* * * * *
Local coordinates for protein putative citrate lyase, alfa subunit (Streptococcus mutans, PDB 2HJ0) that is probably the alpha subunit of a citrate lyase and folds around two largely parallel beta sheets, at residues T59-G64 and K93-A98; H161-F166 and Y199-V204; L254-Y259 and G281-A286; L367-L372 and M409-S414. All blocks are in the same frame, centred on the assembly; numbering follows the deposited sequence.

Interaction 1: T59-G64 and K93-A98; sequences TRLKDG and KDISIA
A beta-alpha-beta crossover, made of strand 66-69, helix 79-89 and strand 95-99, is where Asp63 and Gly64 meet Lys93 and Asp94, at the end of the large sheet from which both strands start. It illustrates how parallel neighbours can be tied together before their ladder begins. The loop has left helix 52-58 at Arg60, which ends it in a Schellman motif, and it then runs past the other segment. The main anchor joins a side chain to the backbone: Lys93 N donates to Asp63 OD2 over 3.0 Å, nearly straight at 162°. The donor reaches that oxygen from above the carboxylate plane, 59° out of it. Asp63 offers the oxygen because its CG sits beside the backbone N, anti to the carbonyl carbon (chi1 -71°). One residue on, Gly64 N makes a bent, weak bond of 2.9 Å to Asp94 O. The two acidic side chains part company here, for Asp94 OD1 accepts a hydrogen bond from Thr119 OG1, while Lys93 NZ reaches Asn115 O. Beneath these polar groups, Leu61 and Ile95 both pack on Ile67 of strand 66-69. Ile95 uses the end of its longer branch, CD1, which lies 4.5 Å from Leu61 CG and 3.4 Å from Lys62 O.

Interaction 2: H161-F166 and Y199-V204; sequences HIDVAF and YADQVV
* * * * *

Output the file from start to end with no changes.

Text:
Local coordinates for protein putative citrate lyase, alfa subunit (Streptococcus mutans, PDB 2HJ0) that is probably the alpha subunit of a citrate lyase and folds around two largely parallel beta sheets, at residues T59-G64 and K93-A98; H161-F166 and Y199-V204; L254-Y259 and G281-A286; L367-L372 and M409-S414. All blocks are in the same frame, centred on the assembly; numbering follows the deposited sequence.

Interaction 1: T59-G64 and K93-A98; sequences TRLKDG and KDISIA
A beta-alpha-beta crossover, made of strand 66-69, helix 79-89 and strand 95-99, is where Asp63 and Gly64 meet Lys93 and Asp94, at the end of the large sheet from which both strands start. It illustrates how parallel neighbours can be tied together before their ladder begins. The loop has left helix 52-58 at Arg60, which ends it in a Schellman motif, and it then runs past the other segment. The main anchor joins a side chain to the backbone: Lys93 N donates to Asp63 OD2 over 3.0 Å, nearly straight at 162°. The donor reaches that oxygen from above the carboxylate plane, 59° out of it. Asp63 offers the oxygen because its CG sits beside the backbone N, anti to the carbonyl carbon (chi1 -71°). One residue on, Gly64 N makes a bent, weak bond of 2.9 Å to Asp94 O. The two acidic side chains part company here, for Asp94 OD1 accepts a hydrogen bond from Thr119 OG1, while Lys93 NZ reaches Asn115 O. Beneath these polar groups, Leu61 and Ile95 both pack on Ile67 of strand 66-69. Ile95 uses the end of its longer branch, CD1, which lies 4.5 Å from Leu61 CG and 3.4 Å from Lys62 O.

Interaction 2: H161-F166 and Y199-V204; sequences HIDVAF and YADQVV